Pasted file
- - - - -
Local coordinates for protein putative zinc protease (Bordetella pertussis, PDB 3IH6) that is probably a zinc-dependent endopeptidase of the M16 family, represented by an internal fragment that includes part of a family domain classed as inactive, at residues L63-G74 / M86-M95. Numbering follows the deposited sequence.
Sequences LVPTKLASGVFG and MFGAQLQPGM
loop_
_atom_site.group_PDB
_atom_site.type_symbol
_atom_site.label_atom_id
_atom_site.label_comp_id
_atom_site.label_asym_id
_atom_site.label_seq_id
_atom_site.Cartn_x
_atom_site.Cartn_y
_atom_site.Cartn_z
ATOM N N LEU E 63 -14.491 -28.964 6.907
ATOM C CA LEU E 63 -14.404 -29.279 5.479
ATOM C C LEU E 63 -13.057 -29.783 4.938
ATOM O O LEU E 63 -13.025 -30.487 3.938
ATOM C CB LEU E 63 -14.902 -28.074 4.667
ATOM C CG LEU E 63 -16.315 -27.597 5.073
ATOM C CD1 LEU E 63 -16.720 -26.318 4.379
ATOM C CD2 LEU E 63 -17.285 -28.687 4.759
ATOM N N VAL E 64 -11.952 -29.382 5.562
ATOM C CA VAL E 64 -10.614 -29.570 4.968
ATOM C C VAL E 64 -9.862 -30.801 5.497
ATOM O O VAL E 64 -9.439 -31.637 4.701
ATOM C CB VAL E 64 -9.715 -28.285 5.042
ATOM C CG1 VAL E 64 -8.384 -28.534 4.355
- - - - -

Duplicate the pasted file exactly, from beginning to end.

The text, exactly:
Local coordinates for protein putative zinc protease (Bordetella pertussis, PDB 3IH6) that is probably a zinc-dependent endopeptidase of the M16 family, represented by an internal fragment that includes part of a family domain classed as inactive, at residues L63-G74 / M86-M95. Numbering follows the deposited sequence.
Sequences LVPTKLASGVFG and MFGAQLQPGM
loop_
_atom_site.group_PDB
_atom_site.type_symbol
_atom_site.label_atom_id
_atom_site.label_comp_id
_atom_site.label_asym_id
_atom_site.label_seq_id
_atom_site.Cartn_x
_atom_site.Cartn_y
_atom_site.Cartn_z
ATOM N N LEU E 63 -14.491 -28.964 6.907
ATOM C CA LEU E 63 -14.404 -29.279 5.479
ATOM C C LEU E 63 -13.057 -29.783 4.938
ATOM O O LEU E 63 -13.025 -30.487 3.938
ATOM C CB LEU E 63 -14.902 -28.074 4.667
ATOM C CG LEU E 63 -16.315 -27.597 5.073
ATOM C CD1 LEU E 63 -16.720 -26.318 4.379
ATOM C CD2 LEU E 63 -17.285 -28.687 4.759
ATOM N N VAL E 64 -11.952 -29.382 5.562
ATOM C CA VAL E 64 -10.614 -29.570 4.968
ATOM C C VAL E 64 -9.862 -30.801 5.497
ATOM O O VAL E 64 -9.439 -31.637 4.701
ATOM C CB VAL E 64 -9.715 -28.285 5.042
ATOM C CG1 VAL E 64 -8.384 -28.534 4.355